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This Is the Documentary North Korea Doesn’t Want You to See

It's going to make you question what you think you know about North Korea.

Stills from 'Under the Sun.' Image Courtesy Icarus Films.

At first, the film looks exactly like what the North Korean government wanted: a beautiful piece of propaganda that shows just how hard working, harmonious, and happy North Koreans are.

But that's not what Vitaly Mansky had envisioned for Under the Sun, a new documentary in theaters across North America this month. The director, born and raised in the Soviet Union, had spent more than two years negotiating access to the Hermit Kingdom so that he could create a documentary giving the outside world an inside look at the lives of an average North Korean family.


Instead, he quickly found that not only would the government be scripting the entire film, a team of officials would be dictating locations, characters, and supervising every scene.

"We've shot in difficult places, but we never imagined how much control they would impose," said Simone Baumann, one of the film's producers from Germany.

The film follows eight-year-old Zin-mi and her parents as she prepares to join North Korea's Children's Union. But government control of the film was total. So Mansky turned to more covert tactics.

He kept the cameras rolling between takes, capturing the hovering officials as they emerged from behind the scenes to direct his film. And just like that, the curtain vanished.

"It really does call into question other documentaries that say they were made with no interference at all," said journalist and professor Robert Boynton. "I'm not sure I believe that anymore." He interviewed Mansky extensively through a translator for the New York Times and has interviewed several North Korean defectors for his book on the country's abduction of Japanese citizens, The Invitation Only Zone.

In the film, the government minders show up at the family's apartment. They're at the mother's factory to make sure the workers are as chipper and collegial as they should be. And when a North Korean veteran forgets to mention the Children's Union in a speech to a room full of students, the guides step in to fill the painfully awkward silence. At times, it's comical.


But it's also surprisingly creepy to see strange men dressed in black lurch into the frame inside a family's modest apartment and tell them how to eat their dinner.

That scene in particular, which occurs early in the film, gives you a sense of what's to come: a chilling, tragic and fascinating portrait of life under the thumb of Big Brother Kim.

Despite Mansky's background and experience shooting in restricted environments, some things still surprised him. "He's never been to a place where the kids don't look at the camera," said Boynton. "There were a few small moments where a kid decided to stick their tongue out. But it shocked him how controlled they were."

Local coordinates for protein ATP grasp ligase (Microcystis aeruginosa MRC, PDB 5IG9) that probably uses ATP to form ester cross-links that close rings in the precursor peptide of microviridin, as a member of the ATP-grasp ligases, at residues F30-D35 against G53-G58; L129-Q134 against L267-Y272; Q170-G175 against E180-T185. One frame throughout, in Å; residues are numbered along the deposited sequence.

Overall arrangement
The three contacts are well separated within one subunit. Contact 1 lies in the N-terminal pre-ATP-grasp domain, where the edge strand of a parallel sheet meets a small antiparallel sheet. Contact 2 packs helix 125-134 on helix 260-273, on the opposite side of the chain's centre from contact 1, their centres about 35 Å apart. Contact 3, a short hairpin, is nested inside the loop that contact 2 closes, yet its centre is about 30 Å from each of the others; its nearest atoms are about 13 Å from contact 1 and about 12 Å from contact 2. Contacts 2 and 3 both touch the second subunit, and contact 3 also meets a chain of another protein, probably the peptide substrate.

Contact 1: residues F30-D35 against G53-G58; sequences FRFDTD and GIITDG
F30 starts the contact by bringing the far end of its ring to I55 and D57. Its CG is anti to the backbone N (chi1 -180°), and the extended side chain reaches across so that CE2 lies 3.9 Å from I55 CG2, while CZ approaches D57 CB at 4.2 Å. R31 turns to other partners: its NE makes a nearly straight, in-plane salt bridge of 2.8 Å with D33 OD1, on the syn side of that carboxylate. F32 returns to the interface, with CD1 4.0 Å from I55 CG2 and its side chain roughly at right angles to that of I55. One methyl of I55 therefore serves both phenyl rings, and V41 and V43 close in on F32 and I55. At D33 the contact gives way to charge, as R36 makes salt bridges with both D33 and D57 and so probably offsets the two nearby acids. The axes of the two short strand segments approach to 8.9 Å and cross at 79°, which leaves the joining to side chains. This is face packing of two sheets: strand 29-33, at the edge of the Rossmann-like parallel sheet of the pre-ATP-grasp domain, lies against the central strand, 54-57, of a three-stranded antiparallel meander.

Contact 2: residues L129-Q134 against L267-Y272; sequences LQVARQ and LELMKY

In order to get the footage, Mansky used some pretty basic subterfuge: "It was as simple as the North Koreans not knowing that some cameras can still be recording even if the red light is not blinking," said Boynton. "They thought they could monitor it that way and they couldn't."

But Mansky still had to hand over the video he shot each day for approval. Little did the minders know the camera was recording the same footage on two memory cards. The crew would hand over one and make a copy of the other. The officials would delete what they disapproved of and were kept in the dark about the copies.

Mansky even went as far as hiring a Russian expert in Korean and training her to be the film's sound recorder, so she could tell them what the government officials were discussing around them. "She was our spy," he told Boynton.


And so we follow Zin-mi's indoctrination through school, family life, and dance class as her parents' co-workers are forced to congratulate them on their daughter's success with ever-greater enthusiasm.

North Korea eventually got wind of the film after it started getting attention at festivals. The regime officially complained to the Russian government, which had provided funding for the production. But even under pressure, Mansky refused to remove Russia's name from the film.

Critics, including a former Russian culture minister, have said releasing the documentary put the family in danger. But Boynton said Mansky was, "very concerned about the family." "He edited with an eye to protecting them," and used only scenes that would not reflect negatively on them.

"It's difficult for North Korea to judge them," said Baumann. "The officials appreciated the job they did. Everything according to script. The mother said in an interview that it was her daughter's first acting job and she did so great."

Since the film came out, Zin-mi has become something of a celebrity in her country. North Korean media claim she was seen giving Kim Jong-Un flowers after the 7th Congress of the Workers Party in May.

As for the fate of the minders, Mansky told Boynton he was unconcerned. "They are part of the propaganda apparatus," said Boynton. "People [in North Korea] are being punished and rewarded constantly. I don't think they're going to be starved in the gulag."

Others, like Canadian human rights organization JAYU, have questioned the value of the film entirely if all it does is show us "what we already know" about North Korea.

But Boynton disputes that idea. "[What we know is] constantly being stripped away. It's like one of those Russian dolls. You open it and there's another one and another one."

And for Boynton's money, this film is the closest we've come to knowing what goes on in North Korea. "It's so hyper accurate it makes you question other previous depictions of North Korea," he said. "The role of artifice and pageantry and theater is enormous. Mansky is the first one who really understood that. The reality is the non-reality."